Editor’s Note: Mira Sorvino is an Oscar-winning actress and goodwill ambassador to combat human trafficking for the U.N. Office on Drugs and Crime which tackles human trafficking. She narrated CNN’s documentary “Mozambique or Bust” which first airs on CNN International on Friday at 1630 GMT and is repeated at various times through next week.
(CNN) - I am thrilled about the message from “Mozambique or Bust” - empowerment and hope, to both would-be abolitionists and those longing to escape a life of bondage.
This is the story of Kimba Langas and Pastor Dave, with no initial resources to speak of besides their ardent wish to help trafficking survivors, creating a non-profit that provides a way for girls rescued from sexual trafficking in Mozambique to build a sustainable livelihood for themselves.
It highlights the power of faith, ingenuity and the generosity of like-minded strangers who only needed to hear of the plan to pool their diverse resources and get involved.
That Kimba and Dave's brainchild of such an unlikely product, donated bras, could turn into a humanitarian gold mine in resale at the used clothing markets of Mozambique, proves anyone can make a difference with their heart, hands and mind in the fight against modern day slavery.
And the success the survivors enjoy selling the bras with the support of their NGO sends a signal to those still in slavery that if they can manage to get away, or accept others’ offers to help them escape, a dignified and self-empowering future is possible.
There is no reason that any of us should throw up our hands in despair at the overwhelming sadness of the plight of up to 30 million people living in bondage in the world today, thinking there is nothing we can do. There is everything we can do. It just requires passion, an assessment of our own personal skill set and some imagination.
U.N. Office on Drugs and Crime 2012 Global Trafficking Report
There is enormous goodwill out there, just waiting to be partnered with a good plan and this film is the proof. When Kimba realized she had no money to send the thousands of donated bras to Mozambique, the owner of a shipping company heard about it via CNN. Lo and behold, the transatlantic leg of the delivery was supplied.
Then Truckers Against Trafficking volunteered with driving. Every step of the way, those impassioned to help found their own, incredibly powerful way of doing so.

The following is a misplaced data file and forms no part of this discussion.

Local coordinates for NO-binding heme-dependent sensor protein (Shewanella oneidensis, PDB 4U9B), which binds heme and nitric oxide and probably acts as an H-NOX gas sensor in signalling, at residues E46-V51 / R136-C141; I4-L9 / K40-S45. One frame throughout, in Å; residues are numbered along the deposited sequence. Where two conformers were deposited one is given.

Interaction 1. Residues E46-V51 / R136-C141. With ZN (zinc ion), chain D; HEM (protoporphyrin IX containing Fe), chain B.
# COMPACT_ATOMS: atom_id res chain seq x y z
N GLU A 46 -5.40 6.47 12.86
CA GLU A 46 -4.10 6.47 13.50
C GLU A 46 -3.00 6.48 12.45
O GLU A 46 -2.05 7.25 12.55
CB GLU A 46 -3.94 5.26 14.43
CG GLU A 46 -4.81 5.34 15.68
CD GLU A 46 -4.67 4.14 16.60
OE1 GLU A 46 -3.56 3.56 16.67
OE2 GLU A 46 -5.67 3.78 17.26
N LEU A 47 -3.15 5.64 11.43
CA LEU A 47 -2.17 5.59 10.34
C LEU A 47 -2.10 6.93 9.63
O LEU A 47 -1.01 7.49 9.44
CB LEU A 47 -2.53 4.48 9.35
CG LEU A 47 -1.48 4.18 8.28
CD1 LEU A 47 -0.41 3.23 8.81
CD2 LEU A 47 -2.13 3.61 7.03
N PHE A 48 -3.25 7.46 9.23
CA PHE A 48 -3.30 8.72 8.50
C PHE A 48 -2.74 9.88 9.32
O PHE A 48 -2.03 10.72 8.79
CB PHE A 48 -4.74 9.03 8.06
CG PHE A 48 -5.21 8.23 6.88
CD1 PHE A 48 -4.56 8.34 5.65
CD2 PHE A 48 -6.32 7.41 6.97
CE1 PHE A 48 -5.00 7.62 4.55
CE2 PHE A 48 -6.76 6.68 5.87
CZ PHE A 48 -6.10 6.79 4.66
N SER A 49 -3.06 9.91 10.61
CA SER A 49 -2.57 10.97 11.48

Pastor Dave started the wave with his decision to move his family to Mozambique to help girls escaping from sexual trafficking and each person afterwards caught it, amplifying the energy and effects of this initial wish to be of service.
After all, isn’t that what we are all here on the planet to do, to help others, to leave this world a better place than we found it? Don’t we need to bequeath to our children a planet in which no one person is permitted to viciously exploit another in the name of profit, where all people are free to create their own destiny, and do their own good in turn?
Pastor Dave and Kimba thought so, and so do I. They are proof that this dream of abolitionism is just one step away from reality and that step is everyone’s to take.
I was very honored to contribute to this Freedom Project Documentary. I admire its vital and in some cases life-changing reporting. The light shown on the most grievous issues in the blight of modern day slavery, and the active solutions that succeed in fighting them, have done an incredible service to victims and survivors worldwide.
Studies have shown that wherever media attention is brought to human trafficking, the number of discoveries and rescues of victims, and arrests, indictments and convictions of traffickers rises significantly. The unflinching gaze on governments or individuals whose actions or inactions are allowing slavery to thrive have helped goad them to better their ways.
As the United Nations Office on Drugs and Crime’s Goodwill Ambassador to combat Human Trafficking, I have spent much of the past four years engaging with all aspects of the fight against human trafficking. I have interviewed scores of people whose lives have intersected with modern day slavery, and my heart has been broken and then put back together by meeting the incredibly brave and altruistic survivors of this hideous crime.
I have become a victims’ and survivors’ advocate both globally and at home in the U.S. and am not content with simple awareness-raising; I always try to spur people on to actions that truly help stop trafficking in its tracks.
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